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dc.contributor.authorTurner-Debs, Isabel
dc.date.accessioned2018-02-26T21:35:55Z
dc.date.available2018-02-26T21:35:55Z
dc.date.issued2017
dc.identifier.otherW Thesis 1534
dc.identifier.urihttp://hdl.handle.net/11040/24481
dc.descriptioniv, 96 leaves.
dc.descriptionIncludes bibliographical references: leaves 89-96.
dc.description.abstractThis thesis examines the complex imbrication of race and sexuality in the vampire figure during the course of its literary life. It examines traditional, nineteenth-century representations (Polidori's The Vampyre, Le Fanu's Carmilla, and Stoker's Dracula) of the vampire as monstrous because of its racial and sexual deviance as well as two twenty-first century reinterpretations of the vampire. The first of these is Stephenie Meyer's Twilight series, which reproduces the vampire as the ideal romantic hero through his whiteness and heteronormativity. The second of these is Octavia Butler's Fledgling, which reappropriates the vampire as black and sexually queer in order to challenge the normative systems of white privilege and heteronormativity.en_US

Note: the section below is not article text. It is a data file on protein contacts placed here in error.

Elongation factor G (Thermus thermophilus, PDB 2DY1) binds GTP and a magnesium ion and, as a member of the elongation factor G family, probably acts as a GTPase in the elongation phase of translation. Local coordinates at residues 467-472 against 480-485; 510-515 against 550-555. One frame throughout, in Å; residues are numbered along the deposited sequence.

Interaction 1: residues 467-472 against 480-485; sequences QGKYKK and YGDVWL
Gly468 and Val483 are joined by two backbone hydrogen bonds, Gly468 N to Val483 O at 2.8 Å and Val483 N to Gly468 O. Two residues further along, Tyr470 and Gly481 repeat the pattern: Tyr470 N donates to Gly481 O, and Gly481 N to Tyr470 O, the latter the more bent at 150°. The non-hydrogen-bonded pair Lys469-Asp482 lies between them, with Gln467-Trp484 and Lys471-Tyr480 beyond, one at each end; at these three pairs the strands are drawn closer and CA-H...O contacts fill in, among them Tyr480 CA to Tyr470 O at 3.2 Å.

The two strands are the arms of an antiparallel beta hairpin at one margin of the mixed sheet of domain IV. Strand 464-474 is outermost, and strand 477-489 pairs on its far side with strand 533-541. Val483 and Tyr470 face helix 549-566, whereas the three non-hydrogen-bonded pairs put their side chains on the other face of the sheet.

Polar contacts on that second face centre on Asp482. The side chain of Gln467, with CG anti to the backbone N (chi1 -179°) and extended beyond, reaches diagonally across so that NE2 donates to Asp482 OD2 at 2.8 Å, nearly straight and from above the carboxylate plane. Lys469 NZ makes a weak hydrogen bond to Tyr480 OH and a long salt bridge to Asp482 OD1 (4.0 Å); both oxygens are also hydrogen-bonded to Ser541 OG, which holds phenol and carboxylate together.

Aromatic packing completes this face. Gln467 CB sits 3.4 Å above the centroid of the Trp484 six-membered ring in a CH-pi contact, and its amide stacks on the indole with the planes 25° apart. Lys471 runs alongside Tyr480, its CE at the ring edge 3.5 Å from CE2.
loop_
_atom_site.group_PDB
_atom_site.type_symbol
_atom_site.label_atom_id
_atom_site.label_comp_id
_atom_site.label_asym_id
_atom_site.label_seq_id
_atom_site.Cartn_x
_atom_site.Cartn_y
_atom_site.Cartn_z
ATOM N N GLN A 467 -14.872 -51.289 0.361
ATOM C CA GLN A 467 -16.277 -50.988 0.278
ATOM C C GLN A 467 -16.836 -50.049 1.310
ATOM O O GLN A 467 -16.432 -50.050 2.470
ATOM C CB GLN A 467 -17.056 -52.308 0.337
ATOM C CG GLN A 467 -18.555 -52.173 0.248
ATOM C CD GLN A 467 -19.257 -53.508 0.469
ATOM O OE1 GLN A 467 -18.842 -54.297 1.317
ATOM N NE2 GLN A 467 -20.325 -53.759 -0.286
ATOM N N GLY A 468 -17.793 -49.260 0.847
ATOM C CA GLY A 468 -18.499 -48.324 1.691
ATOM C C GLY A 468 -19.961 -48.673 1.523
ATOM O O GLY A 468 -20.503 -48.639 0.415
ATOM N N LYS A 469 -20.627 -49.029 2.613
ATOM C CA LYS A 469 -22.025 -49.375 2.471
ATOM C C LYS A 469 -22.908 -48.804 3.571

dc.language.isoen_USen_US
dc.publisherWheaton College (Norton, Mass.)en_US
dc.subjectUndergraduate research.
dc.subjectUndergraduate thesis.
dc.subject.lcshVampires in literature.
dc.subject.lcshVampires -- History and criticism.
dc.subject.lcshYoung adult fiction, American -- History and criticism.
dc.subject.lcshMeyer, Stephenie, -- 1973- -- Twilight saga.
dc.titleVampires as 'meaning machines' : signifying the monster through race and sexuality.en_US
dc.title.alternativeVampires as 'meaning machines'.en_US
dc.typeThesisen_US


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